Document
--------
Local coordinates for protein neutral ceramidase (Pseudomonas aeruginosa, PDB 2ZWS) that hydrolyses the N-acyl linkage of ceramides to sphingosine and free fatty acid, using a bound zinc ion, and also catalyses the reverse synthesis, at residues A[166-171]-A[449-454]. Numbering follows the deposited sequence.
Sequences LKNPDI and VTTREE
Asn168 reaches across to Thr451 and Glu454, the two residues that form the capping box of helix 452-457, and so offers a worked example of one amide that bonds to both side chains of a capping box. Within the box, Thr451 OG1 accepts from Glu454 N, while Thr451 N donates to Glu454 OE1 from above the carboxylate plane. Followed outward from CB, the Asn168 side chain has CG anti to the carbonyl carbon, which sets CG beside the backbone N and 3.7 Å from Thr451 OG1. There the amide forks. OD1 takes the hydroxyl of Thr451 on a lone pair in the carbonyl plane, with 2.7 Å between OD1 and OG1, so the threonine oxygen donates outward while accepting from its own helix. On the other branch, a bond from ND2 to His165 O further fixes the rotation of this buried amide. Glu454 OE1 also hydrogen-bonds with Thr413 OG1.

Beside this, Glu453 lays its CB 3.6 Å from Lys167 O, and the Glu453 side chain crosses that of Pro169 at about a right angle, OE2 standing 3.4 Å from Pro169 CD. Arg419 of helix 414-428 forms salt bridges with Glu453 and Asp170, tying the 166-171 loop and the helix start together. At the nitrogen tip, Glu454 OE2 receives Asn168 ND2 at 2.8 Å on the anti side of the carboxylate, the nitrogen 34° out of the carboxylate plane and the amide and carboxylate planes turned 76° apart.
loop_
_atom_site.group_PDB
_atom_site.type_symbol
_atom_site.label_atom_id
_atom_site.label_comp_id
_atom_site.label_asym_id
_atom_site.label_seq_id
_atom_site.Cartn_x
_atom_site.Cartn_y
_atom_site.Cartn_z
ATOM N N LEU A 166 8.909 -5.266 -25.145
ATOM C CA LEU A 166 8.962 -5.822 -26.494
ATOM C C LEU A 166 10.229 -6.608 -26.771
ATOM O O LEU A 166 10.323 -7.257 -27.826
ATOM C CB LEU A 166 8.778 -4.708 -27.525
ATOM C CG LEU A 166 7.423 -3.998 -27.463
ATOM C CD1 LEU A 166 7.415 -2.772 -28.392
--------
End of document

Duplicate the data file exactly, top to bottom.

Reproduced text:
Local coordinates for protein neutral ceramidase (Pseudomonas aeruginosa, PDB 2ZWS) that hydrolyses the N-acyl linkage of ceramides to sphingosine and free fatty acid, using a bound zinc ion, and also catalyses the reverse synthesis, at residues A[166-171]-A[449-454]. Numbering follows the deposited sequence.
Sequences LKNPDI and VTTREE
Asn168 reaches across to Thr451 and Glu454, the two residues that form the capping box of helix 452-457, and so offers a worked example of one amide that bonds to both side chains of a capping box. Within the box, Thr451 OG1 accepts from Glu454 N, while Thr451 N donates to Glu454 OE1 from above the carboxylate plane. Followed outward from CB, the Asn168 side chain has CG anti to the carbonyl carbon, which sets CG beside the backbone N and 3.7 Å from Thr451 OG1. There the amide forks. OD1 takes the hydroxyl of Thr451 on a lone pair in the carbonyl plane, with 2.7 Å between OD1 and OG1, so the threonine oxygen donates outward while accepting from its own helix. On the other branch, a bond from ND2 to His165 O further fixes the rotation of this buried amide. Glu454 OE1 also hydrogen-bonds with Thr413 OG1.

Beside this, Glu453 lays its CB 3.6 Å from Lys167 O, and the Glu453 side chain crosses that of Pro169 at about a right angle, OE2 standing 3.4 Å from Pro169 CD. Arg419 of helix 414-428 forms salt bridges with Glu453 and Asp170, tying the 166-171 loop and the helix start together. At the nitrogen tip, Glu454 OE2 receives Asn168 ND2 at 2.8 Å on the anti side of the carboxylate, the nitrogen 34° out of the carboxylate plane and the amide and carboxylate planes turned 76° apart.
loop_
_atom_site.group_PDB
_atom_site.type_symbol
_atom_site.label_atom_id
_atom_site.label_comp_id
_atom_site.label_asym_id
_atom_site.label_seq_id
_atom_site.Cartn_x
_atom_site.Cartn_y
_atom_site.Cartn_z
ATOM N N LEU A 166 8.909 -5.266 -25.145
ATOM C CA LEU A 166 8.962 -5.822 -26.494
ATOM C C LEU A 166 10.229 -6.608 -26.771
ATOM O O LEU A 166 10.323 -7.257 -27.826
ATOM C CB LEU A 166 8.778 -4.708 -27.525
ATOM C CG LEU A 166 7.423 -3.998 -27.463
ATOM C CD1 LEU A 166 7.415 -2.772 -28.392